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I thought 'Hi there' was only used to greet people who you didn't know their names, such as you write a complaint letter to customer service. So I feel a little bit awkward when I received messages with 'Hi there' + some random chat/information from my close friends. I have encountered twice such case. Not sure if I have been overreacting on these.

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"There" suggests a physical space/place.

You are at your desk. You're busy working and then look up and see a friend or acquaintance whom you only just noticed or were not expecting. You say: "Hi there".

It is informal. It does not mean you don't know the person. In fact, you might know them very well. Or you are at your desk at home, and your child comes up unexpectedly, and you say: "Hi there."

It is not appropriate for writing emails to customer service. So, feeling uncomfortable receiving an email with that great as a customer service person is completely understandable...

There is also an element of surprise. You were not expecting the person to show up unexpectedly and it pleases you.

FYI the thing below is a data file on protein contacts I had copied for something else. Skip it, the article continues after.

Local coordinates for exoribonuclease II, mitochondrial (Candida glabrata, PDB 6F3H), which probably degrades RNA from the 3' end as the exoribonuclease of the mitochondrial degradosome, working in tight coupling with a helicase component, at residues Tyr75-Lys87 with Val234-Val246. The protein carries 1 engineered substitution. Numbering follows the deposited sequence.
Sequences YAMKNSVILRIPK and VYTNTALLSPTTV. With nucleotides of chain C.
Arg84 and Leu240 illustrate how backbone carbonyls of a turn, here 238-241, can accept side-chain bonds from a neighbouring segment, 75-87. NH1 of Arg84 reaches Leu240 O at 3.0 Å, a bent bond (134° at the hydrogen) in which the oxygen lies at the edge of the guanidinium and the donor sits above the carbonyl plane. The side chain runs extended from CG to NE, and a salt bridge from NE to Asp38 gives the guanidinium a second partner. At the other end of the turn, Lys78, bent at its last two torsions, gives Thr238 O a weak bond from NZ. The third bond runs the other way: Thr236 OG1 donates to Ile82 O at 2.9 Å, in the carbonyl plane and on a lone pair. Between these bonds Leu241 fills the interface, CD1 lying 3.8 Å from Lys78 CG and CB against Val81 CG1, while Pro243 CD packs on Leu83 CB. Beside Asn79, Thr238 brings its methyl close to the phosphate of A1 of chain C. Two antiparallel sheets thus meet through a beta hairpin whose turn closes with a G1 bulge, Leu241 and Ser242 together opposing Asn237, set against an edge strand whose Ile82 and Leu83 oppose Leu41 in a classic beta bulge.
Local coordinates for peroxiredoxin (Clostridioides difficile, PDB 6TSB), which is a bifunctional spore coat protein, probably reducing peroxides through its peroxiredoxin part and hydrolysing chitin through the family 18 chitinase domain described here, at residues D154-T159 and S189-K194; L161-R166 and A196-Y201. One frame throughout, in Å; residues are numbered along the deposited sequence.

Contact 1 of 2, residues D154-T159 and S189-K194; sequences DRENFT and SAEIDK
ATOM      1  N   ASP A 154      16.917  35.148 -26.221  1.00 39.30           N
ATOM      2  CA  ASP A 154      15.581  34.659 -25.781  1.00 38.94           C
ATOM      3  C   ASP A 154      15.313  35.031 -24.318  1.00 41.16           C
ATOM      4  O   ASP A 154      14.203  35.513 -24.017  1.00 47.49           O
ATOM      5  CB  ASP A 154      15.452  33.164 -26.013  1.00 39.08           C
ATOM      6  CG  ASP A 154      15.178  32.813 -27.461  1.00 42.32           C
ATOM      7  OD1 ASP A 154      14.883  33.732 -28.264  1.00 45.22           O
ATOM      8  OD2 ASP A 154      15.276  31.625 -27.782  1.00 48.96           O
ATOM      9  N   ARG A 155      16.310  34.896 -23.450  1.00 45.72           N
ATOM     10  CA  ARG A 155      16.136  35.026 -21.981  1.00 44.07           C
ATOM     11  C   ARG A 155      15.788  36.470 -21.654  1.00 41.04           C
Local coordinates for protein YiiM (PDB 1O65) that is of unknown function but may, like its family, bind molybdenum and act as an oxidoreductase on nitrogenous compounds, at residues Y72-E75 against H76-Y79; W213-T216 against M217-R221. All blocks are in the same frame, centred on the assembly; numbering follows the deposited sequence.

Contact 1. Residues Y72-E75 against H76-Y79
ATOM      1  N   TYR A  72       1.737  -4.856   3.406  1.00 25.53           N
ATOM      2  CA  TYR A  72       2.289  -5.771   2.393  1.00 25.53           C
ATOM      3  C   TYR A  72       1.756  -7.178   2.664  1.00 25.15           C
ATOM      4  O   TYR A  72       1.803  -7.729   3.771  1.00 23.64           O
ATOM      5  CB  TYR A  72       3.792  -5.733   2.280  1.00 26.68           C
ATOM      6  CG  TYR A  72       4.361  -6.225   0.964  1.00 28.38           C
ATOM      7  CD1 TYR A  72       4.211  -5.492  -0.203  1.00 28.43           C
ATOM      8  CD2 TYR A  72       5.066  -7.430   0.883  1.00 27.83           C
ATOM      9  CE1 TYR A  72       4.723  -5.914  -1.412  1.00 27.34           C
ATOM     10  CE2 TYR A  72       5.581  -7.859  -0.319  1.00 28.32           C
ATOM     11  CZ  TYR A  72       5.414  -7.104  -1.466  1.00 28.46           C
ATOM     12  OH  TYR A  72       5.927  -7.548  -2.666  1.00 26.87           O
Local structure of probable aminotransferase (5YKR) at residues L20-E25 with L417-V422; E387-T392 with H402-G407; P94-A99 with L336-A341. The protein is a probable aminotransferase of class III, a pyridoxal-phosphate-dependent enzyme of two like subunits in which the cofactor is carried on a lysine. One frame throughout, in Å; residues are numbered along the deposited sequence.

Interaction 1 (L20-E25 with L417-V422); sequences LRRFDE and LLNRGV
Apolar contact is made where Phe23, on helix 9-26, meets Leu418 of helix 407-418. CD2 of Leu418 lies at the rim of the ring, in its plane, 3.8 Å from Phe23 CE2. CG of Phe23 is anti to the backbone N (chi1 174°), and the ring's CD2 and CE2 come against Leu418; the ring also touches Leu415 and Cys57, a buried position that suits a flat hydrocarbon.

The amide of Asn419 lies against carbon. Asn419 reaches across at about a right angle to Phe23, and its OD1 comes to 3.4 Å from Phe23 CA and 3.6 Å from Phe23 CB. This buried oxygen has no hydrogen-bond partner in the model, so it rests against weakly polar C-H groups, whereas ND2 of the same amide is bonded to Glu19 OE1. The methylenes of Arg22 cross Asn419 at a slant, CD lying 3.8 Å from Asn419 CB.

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    'Hi there' would be a very informal way to address a communication to an unknown person. A more formal way would be 'Dear Sir/Madam', 'Dear Customer Services' or similar. – Kate Bunting May 22 at 14:17
  • @KateBunting I disagree. I never say Hi There to people I don't know and e-mails that contain that to me when I don't know the person are usually scams. If one writes to customer service, one can just say Hello to be informal. – Lambie May 22 at 14:19
  • I wasn't recommending it, just saying that if you did use it in those circumstances, it would sound extremely informal. – Kate Bunting May 22 at 14:22
  • @KateBunting How is: very informal, your term, and mine, inappropriate any different when I specifically pointed out it was informal?? Your comment adds little beyond what I have already said. – Lambie May 22 at 14:42
  • You said 'I disagree' as though you had understood my comment as recommending 'Hi there' as an email salutation, which I had certainly not intended to do. – Kate Bunting May 22 at 14:47

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